Procurement teams are under continual pressure to deliver greater value from their contracts and vendor relationships. Without accurate and timely information, decision making is a hit-and-miss affair.  Historical spend data is sometimes not readily available, is poorly classified and it is often ridden with errors. At worst, it is not accessible at all.

If this sounds familiar, then read on for some practical tips to improve the visibility of your spend.

Spend analysis is a window into your business.  So what are you seeing currently?

Historical data is often patched together from accounts payable transactions or by totalling general ledger categories to provide a rough overview. This may give you a rough idea, but isn’t detailed enough to make reasoned decisions from.

What you need to know is:

•Who is spending it and on what, and with whom

  1. What the total controllable third-party expenditure really is
  2. Which vendors supply more than one business unit
  3. Which business units buy the same or similar goods and services at different rates
  4. How many payment transactions were made and the associated administrative cost

These insights will highlight wasteful expenditure and provide opportunities for consolidation, leading to cost savings.

For example, one aim of spend analysis is to identify how much of your spend is with critical vendors. This in turn can help you focus on getting the best value from those critical vendors and consolidating those relationships.

Look at the past twelve months’ data and expect to be surprised.  If your business is of a reasonable size, there are likely to be many low-value transactions, with multiple vendors, across many business units.

Before you make any decisions… 

Adding up the payments to vendors through your regular procure-to-pay (P2P) channel does not always tell the full story.  Purchases are often made on credit cards and large foreign transactions may have been made directly through treasury.

The key is to ensure that all data sources are included and that data is “cleansed”, i.e. there are no errors in the coding of transactions and that any mis-spellings, vendor duplications and abbreviations have been fixed.

Having the full picture is vital to ensure you’re making the right decisions.

So where to start? •

Mapping your spend into category “buckets” is the first step to gaining some visibility.  If you don’t already have a formal procurement category structure in place, you can start by creating broad groupings of commodities.

One approach is to divide the historical spend into two groups, one for direct spend (this is expenditure that is directly linked to your core business) and one for indirect spend (goods and services necessary to support the business).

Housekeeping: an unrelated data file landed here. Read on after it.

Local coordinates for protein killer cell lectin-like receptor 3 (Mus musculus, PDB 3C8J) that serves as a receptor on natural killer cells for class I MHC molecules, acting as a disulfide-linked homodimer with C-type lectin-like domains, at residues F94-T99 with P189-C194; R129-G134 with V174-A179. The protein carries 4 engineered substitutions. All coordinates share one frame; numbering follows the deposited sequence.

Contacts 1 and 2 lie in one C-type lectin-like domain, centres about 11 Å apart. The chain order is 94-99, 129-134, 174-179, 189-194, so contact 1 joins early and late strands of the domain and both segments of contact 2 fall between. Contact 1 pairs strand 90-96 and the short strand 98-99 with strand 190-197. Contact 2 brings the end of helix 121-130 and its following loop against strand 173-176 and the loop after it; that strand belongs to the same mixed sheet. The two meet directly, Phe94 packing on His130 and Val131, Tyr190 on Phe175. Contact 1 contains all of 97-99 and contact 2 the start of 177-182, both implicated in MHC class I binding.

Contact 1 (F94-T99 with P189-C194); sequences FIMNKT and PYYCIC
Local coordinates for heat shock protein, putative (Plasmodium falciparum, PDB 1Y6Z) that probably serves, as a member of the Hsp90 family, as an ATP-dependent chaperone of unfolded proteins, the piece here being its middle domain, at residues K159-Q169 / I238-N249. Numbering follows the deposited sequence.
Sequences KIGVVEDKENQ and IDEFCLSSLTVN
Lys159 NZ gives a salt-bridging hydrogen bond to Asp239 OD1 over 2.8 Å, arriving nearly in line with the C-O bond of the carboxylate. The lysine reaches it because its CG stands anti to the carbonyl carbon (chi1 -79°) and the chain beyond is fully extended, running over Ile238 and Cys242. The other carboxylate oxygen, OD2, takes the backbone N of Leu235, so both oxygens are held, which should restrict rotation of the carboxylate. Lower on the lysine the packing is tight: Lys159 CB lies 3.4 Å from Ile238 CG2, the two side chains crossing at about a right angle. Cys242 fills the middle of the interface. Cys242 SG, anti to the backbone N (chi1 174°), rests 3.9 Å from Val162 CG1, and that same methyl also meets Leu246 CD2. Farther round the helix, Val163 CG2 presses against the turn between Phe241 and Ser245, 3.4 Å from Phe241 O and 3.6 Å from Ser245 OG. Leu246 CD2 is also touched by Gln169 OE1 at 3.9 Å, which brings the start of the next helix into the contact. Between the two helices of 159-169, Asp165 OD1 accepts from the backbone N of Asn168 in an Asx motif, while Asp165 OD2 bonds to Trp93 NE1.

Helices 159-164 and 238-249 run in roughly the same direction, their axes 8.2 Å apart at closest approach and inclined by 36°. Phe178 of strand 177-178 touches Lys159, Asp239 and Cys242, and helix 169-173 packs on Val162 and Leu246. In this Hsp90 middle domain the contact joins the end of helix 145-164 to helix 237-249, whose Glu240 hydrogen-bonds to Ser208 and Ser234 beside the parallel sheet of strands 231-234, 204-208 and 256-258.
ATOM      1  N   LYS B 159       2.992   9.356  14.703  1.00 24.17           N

Direct spend refers to the purchases of goods and services that are directly incorporated into a product being manufactured or are goods for immediate resale.   Examples include raw materials, subcontracted manufacturing services and component parts.

Indirect spend is needed to support your business operations.  It is likely to include some or all of these:   I.T., utilities, communications, facilities management, travel, marketing services, transport and logistics.

The next step would be to develop your spend map by dividing commodities and services into sub-groups.  You can choose your own category hierarchy or use an existing coding method such as UNSPSC.

This will allow you to find cost-saving opportunities and identify risks.   Here is an example of how you could approach the information technology category.

Example of an image to use here

The results are illuminating

Immediately you can see what portion of your spend is with your core vendors (e.g. top 10% by value).  The total number of one-off and small value vendors (the tail spend) will be greater than you imagine.  This information can be used to make decisions about streamlining and leveraging spend by identifying contract leakages and maverick spending.

Ideally, you should aim to reduce the number of vendors in each category.  Value is obtained by aggregating your spend rather than splitting it and this also reduces your administration costs.

Five tips to better spend analysis

  1. Access all spend-data sources within and outside your business. Sometimes your vendors or affiliates have better data than you.
  2. Cleanse your data. Payments are often made outside your financial system, through third parties or to one-time vendors.
  3. Do your spend analysis down to the most detailed level. This should be such that you can identify the buying entity, the item bought and who from. Aim for 95% accuracy.
  4. Increase the frequency of your analysis. The business environment is dynamic and prices change, vendors fail and contracts expire.
  5. Continuously improve your spend analysis and automate where possible. Spend data is a work in progress.

When there is reliable, accurate and timely spend data available use it effectively.

Get a march on your competitors whose windows may not be as clear as yours.

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